Alsuma: Store at 25°C (77°F); excursions are permitted between 15°C and 30°C (59°F and 86°F); do not refrigerate. Protect from light.

Imitrex injectable, tablet, intranasal: Store at 2°C to 30°C (36°F to 86°F). Protect from light.

Sumavel DosePro: Store at 20°C to 25°C (68°F to 77°F); excursions are permitted between 15°C and 30°C (59°F and 86°F); do not freeze. Protect from light.

Zecuity: Store at 20°C to 25°C (68°F to 77°F); excursions are permitted between 15°C and 30°C (59°F and 86°F); do not refrigerate or freeze.

Drug Interactions

Antiemetics (5HT3 Antagonists): May enhance the serotonergic effect of Serotonin Modulators. This could result in serotonin syndrome. Monitor therapy

Antipsychotic Agents: Serotonin Modulators may enhance the adverse/toxic effect of Antipsychotic Agents. Specifically, serotonin modulators may enhance dopamine blockade, possibly increasing the risk for neuroleptic malignant syndrome. Antipsychotic Agents may enhance the serotonergic effect of Serotonin Modulators. This could result in serotonin syndrome. Monitor therapy

Dapoxetine: May enhance the adverse/toxic effect of Serotonin Modulators. Avoid combination

Droxidopa: Serotonin 5-HT1D Receptor Agonists may enhance the hypertensive effect of Droxidopa. Monitor therapy

Ergot Derivatives: May enhance the vasoconstricting effect of Serotonin 5-HT1D Receptor Agonists. Serotonin 5-HT1D Receptor Agonists may enhance the vasoconstricting effect of Ergot Derivatives. Avoid combination

MAO Inhibitors: May decrease the metabolism of Serotonin 5-HT1D Receptor Agonists. Management: If MAO inhibitor therapy is required, naratriptan, eletriptan or frovatriptan may be a suitable 5-HT1D agonist to employ. Avoid combination

Metaxalone: May enhance the serotonergic effect of Serotonin Modulators. This could result in serotonin syndrome. Monitor therapy

Metoclopramide: Serotonin Modulators may enhance the adverse/toxic effect of Metoclopramide. This may be manifest as symptoms consistent with serotonin syndrome or neuroleptic malignant syndrome. Monitor therapy

Serotonin Modulators: May enhance the adverse/toxic effect of other Serotonin Modulators. The development of serotonin syndrome may occur. Exceptions: Tedizolid. Consider therapy modification

Adverse Reactions

Injection:

>10%:

Central nervous system: Paresthesia (5% to 14%), dizziness (12%), localized warm feeling (11%)

Local: Injection site reaction (≤86%; includes bleeding, bruising, swelling, and erythema)

1% to 10%:

Cardiovascular: Flushing (7%), chest discomfort (2% to 5%)

Central nervous system: Burning sensation (7%), feeling of heaviness (7%), pressure sensation (7%), feeling of tightness (5%), drowsiness (3%), feeling strange (2%), headache (2%), tight feeling in head (2%), nasal cavity pain (≤2%), anxiety (1%), cold sensation (1%), malaise (1%)

Dermatologic: Diaphoresis (2%)

Gastrointestinal: Nausea and vomiting (4%), sore throat (3%), abdominal distress (1%), dysphagia (1%)

Neuromuscular & skeletal: Neck pain (5%), numbness (5%), weakness (5%), jaw pain (2%), myalgia (2%), muscle cramps (1%)

Ophthalmic: Visual disturbance (1%)

Respiratory: Nasal signs and symptoms (2%), sinus discomfort (≤2%), bronchospasm (1%)

Nasal spray:

>10%: Gastrointestinal: Unpleasant taste (13% to 24%), nausea (11% to 13%), vomiting (11% to 13%)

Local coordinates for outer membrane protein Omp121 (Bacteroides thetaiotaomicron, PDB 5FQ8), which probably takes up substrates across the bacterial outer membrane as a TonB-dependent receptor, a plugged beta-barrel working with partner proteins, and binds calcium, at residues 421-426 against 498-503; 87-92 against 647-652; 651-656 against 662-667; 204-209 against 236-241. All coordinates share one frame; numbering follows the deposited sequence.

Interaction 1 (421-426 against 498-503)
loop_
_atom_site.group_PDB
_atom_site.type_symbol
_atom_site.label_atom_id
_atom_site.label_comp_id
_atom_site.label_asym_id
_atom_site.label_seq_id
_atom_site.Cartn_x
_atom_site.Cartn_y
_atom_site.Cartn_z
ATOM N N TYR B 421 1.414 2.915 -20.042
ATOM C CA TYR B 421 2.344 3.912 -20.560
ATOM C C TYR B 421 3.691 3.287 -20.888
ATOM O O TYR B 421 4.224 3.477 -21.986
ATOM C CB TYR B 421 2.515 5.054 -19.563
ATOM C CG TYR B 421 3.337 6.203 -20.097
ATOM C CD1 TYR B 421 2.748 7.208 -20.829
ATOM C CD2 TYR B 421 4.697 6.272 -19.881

1% to 10%:

Central nervous system: Dizziness (1% to 2%)

Gastrointestinal: Sore throat (1% to 2%)

Respiratory: Nasal signs and symptoms (2% to 4%)

Tablet:

1% to 10%:

Cardiovascular: Hot and cold flashes (2% to 3%, placebo 2%), chest pain (1% to 2%), palpitations (1%), syncope (1%)

Central nervous system: Paresthesia (3% to 5%), malaise (2% to 3%), sensation of pressure (neck/throat/jaw: 2% to 3%; nonspecified: 1% to 3%, placebo 2%), pain (nonspecified; 1% to 2%, placebo 1%), vertigo (<1% to 2%), dizziness (>1%), drowsiness (>1%), headache (>1%), migraine (>1%), sleepiness (>1%), burning sensation (1%), hyperacusis (1%), numbness (1%)

Gastrointestinal: Nausea (>1%), reduced salivation (>1%), vomiting (>1%), diarrhea (1%)

Genitourinary: Hematuria (1%)

Hematologic & oncologic: Hemolytic anemia (1%), hemorrhage (ear: 1%; nose/throat: 1%)

Hypersensitivity: Hypersensitivity reaction (1%)

Neuromuscular & skeletal: Myalgia (1%)

Otic: Hearing loss (1%), tinnitus (1%)

Respiratory: Allergic rhinitis (1%), dyspnea (1%), rhinitis (1%), sinusitis (1%), upper respiratory tract inflammation (1%)

Transdermal system:

>10%: Local: Localized pain (26%)

1% to 10%:

Central nervous system: Localized warm feeling (6%), feeling abnormal (paresthesia, warm/cold sensation: 2%), sensation of pressure (chest/neck/throat/jaw: 2%)

Dermatologic: Skin discoloration (application site: 3% to 5%), allergic contact dermatitis (4%), skin vesicle (application site: 3%)

Hematologic & oncologic: Bruise (application site: 1% to 2%)

Local: Localized pruritus (8%), localized irritation (4%)

<1%: Skin erosion (application site)

Route unspecified: <1%: (Limited to important or life-threatening): Abdominal aortic aneurysm, abnormal hepatic function tests, accommodation disturbance, acute renal failure, anemia, cardiac arrhythmia, cardiomyopathy, cerebrovascular accident, colonic ischemia, coronary artery vasospasm, cyanosis, deafness, dystonic reaction, giant-cell arteritis, hallucination, hematuria, hemorrhage (nose/throat), hypersensitivity reaction, increased intracranial pressure, increased thyroid stimulating hormone level, intestinal obstruction, myocardial infarction, optic neuropathy (ischemic), pancytopenia, Prinzmetal angina, psychomotor disturbance, pulmonary embolism, Raynaud’s phenomenon, retinal blood vessel occlusion (artery), seizure, serotonin syndrome, skin photosensitivity, subarachnoid hemorrhage, thrombosis, vasculitis